Continuing from Venomous, Mark Millar and Terry Dodson’s twelve chapter Spider-Man saga hurtles to a blistering tension-filled climax in ‘The Last Stand’. The key problem is Norman Osborn sharing his knowledge of Spider-Man’s Peter Parker alias with an enigmatic tormentor who has abducted Aunt May. That enigmatic tormentor is revealed as a b-lister from Spider-Man’s extensive Rogue’s Gallery, but one working under explicit, pre-prepared instructions from Osborn.

He also reveals a vast criminal conspiracy that has governed much of American society since the end of World War II, expending vast amounts of time, money and resources keeping the relatively uncontrollable, incorruptible superhero population occupied and distracted whilst they covertly carry on running the country. Discretion and secrecy are their greatest assets and Osborn is one of them. Moreover, now that he’s made the cardinal error of being caught, the billionaire businessman needs to be sprung from jail before his former colleagues take the usual steps to ensure their continued peace and profitable security.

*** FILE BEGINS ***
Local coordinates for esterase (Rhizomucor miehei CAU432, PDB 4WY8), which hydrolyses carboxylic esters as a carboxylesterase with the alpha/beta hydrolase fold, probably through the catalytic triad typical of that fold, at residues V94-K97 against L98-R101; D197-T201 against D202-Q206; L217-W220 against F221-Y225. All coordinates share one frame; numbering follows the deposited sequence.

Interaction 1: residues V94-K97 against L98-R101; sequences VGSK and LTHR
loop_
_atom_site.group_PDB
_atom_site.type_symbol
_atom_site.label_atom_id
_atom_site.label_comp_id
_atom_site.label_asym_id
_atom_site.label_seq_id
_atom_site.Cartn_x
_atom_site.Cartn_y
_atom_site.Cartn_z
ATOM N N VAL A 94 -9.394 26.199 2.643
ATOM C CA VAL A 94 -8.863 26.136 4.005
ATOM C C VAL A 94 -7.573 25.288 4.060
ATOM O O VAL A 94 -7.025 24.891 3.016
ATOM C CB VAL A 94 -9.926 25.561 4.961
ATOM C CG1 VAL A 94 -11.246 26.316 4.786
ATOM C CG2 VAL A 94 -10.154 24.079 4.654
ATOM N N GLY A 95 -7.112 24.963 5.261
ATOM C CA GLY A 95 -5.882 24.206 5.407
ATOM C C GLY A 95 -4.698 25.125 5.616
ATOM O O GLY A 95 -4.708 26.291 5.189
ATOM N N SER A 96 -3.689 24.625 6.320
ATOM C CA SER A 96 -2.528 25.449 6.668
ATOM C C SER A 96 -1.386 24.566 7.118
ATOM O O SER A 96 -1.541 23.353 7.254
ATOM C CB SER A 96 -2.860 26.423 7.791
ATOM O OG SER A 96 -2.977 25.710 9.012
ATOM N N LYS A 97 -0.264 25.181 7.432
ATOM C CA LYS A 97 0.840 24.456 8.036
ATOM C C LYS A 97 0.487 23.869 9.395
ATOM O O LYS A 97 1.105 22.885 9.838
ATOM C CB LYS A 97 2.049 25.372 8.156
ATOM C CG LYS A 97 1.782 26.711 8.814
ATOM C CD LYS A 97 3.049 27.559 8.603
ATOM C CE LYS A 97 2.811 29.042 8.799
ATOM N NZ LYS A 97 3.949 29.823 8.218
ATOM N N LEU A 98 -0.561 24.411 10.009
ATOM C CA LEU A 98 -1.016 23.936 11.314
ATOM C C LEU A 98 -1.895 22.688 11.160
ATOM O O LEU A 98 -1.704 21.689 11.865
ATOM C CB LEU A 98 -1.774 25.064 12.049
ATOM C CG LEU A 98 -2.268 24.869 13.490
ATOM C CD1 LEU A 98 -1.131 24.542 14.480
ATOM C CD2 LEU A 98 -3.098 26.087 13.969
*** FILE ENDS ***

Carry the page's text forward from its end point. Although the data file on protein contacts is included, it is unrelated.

They’ve already made Otto Octavius into their highly visible, utterly untraceable, plausibly deniable tool. The completely mind-wiped maniac is a human weapon just ready to fire at the helpless Green Goblin, and unless Spider-Man frees his arch-foe immediately, May Parker will finally truly die. Knowing he’s being played and well aware that it might be for the last time, Peter says goodbye to Mary Jane and with Black Cat breaks into Riker’s Island Penitentiary to free the most evil man alive.

Millar makes good use of items previously introduced via the intervention of an unpredictable and uncontrollable wild card. Meantime, Osborn has his own plans, and with Spider-Man occupied he flies off to murder the beloved wife of his ultimate nemesis. A showdown occurs on the same bridge where the Goblin killed Peter’s first love Gwen. Moreover the maniac boasts that May is still alive but hidden in the last place Parker would look with only a half hour of air. What will Spider-Man do.

Buy used copies of the original paperbacks cheaply, pick up the entire story as Spider-Man by Mark Millar: The Ultimate Collection, or pay for twelve digital issues. In any format, though, this compellingly ends a truly epic adventure of everybody’s favourite bug-based hero.